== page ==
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Tánaiste accepts need to address people’s fears about immigration with evidence-based approach

He said there are no reports of increases in crime in areas where there are direct provision centres housing asylum seekers.

TÁNAISTE MICHEÁL MARTIN has said government needs to “create a better narrative” around the migration question, stating it has an “obligation to ease any concerns that people might have” with an evidence-based approach. 

Responding to questions from reporters at Government Building today, the foreign affairs minister added that there are no reports of increases in crime in areas where there are direct provision centres housing asylum seekers.

“We’ve had centres for decades now where migrants have come in and have stayed in direct provision centres, for example, and there’s no appreciable increase in crime in any of those locations.

“I think we do need to challenge that narrative much more robustly than perhaps it has been challenged,” he said. 

The Tánaiste said Ireland’s “broader story” of migration had been “a very positive one”, adding that the “richness” and “diversity” in schools in particular should be “cherished”.

“I do think we have to create a better narrative around the entire situation in terms of communicating the issue,” Martin said today.

The word “unvetted” had been “thrown around” in the the Dáil more frequently, he said, stating there is an obligation to ease concerns where people are genuinely afraid.

“There has to be rules and there are rules, and that’s not probably understood widely, and there is a legal framework here and we’ve got to continue to see if we can we improve that legal framework.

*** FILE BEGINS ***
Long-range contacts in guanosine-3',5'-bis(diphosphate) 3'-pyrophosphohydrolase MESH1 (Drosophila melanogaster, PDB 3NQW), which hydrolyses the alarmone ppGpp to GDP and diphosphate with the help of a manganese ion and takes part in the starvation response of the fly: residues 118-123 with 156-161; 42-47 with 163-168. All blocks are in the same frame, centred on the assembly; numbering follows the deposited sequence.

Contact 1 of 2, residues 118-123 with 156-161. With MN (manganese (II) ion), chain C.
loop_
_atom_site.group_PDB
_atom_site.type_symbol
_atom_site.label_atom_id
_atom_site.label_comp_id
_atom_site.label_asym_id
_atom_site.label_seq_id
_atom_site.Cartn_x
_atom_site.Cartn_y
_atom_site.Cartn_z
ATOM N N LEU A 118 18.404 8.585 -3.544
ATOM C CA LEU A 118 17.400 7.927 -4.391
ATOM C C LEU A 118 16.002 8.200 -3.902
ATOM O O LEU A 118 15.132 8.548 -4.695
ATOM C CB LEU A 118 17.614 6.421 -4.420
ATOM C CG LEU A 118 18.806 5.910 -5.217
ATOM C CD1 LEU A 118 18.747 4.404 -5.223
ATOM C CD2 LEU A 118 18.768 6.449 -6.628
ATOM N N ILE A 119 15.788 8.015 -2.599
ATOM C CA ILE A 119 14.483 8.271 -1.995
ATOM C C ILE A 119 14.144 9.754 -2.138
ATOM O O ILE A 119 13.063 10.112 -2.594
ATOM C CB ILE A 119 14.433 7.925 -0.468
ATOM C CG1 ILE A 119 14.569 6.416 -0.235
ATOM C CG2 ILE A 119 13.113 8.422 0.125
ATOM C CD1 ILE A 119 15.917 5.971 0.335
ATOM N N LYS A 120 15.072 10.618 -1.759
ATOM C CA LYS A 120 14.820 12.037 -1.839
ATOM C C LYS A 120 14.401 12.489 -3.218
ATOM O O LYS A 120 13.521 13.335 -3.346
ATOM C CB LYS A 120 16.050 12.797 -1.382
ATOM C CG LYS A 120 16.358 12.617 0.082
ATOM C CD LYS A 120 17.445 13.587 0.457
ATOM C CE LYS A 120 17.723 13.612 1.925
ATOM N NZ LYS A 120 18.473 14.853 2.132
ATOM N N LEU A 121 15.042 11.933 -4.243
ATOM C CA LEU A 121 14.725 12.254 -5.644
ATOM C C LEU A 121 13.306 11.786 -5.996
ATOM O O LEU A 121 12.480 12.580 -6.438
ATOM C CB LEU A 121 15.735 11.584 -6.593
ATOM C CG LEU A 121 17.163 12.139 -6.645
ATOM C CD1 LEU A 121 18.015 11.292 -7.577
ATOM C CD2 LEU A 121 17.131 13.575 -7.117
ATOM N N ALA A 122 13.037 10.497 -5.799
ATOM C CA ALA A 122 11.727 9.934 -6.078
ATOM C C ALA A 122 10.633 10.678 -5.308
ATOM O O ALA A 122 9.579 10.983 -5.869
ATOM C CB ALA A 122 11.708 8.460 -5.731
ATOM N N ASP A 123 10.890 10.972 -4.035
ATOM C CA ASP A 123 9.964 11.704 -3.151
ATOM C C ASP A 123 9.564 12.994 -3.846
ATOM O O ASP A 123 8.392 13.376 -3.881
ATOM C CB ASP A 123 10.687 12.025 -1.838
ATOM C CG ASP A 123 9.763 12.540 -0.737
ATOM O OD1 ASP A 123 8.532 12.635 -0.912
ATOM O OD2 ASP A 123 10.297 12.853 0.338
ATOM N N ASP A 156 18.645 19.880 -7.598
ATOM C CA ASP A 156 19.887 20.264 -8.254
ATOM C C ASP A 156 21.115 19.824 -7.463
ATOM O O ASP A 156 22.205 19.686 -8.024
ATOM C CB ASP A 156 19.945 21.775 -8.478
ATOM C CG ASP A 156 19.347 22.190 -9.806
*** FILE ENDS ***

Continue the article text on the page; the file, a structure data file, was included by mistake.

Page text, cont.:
Martin said that Brexit is a lesson on pursuing “knee-jerk” policies in response to a surge in migration that can be damaging and ultimately not have any impact.

“But what’s interesting also, if you look at other countries and jurisdictions where the narrative has got stronger, say in terms of a more moderate, right-wing view on things, Brexit happened because of migration, or I would argue the tipping point in terms of how that debate was conducted was somehow ‘we’ll take back control’ and that ‘we’ll reduce migration if we leave the European Union’.

“After Brexit, if you look at the figures most recently, migration continues to go up in the United Kingdom. Brexit has had no appreciable impact on it.

“So I think that’s a lesson to us, that we can get into knee-jerk policy responses because of the migration challenge, which could be dangerous and damaging to the country and will not have any impact anyway in terms of what, in my view, is ultimately a function of how the world is working or not working in many respects.”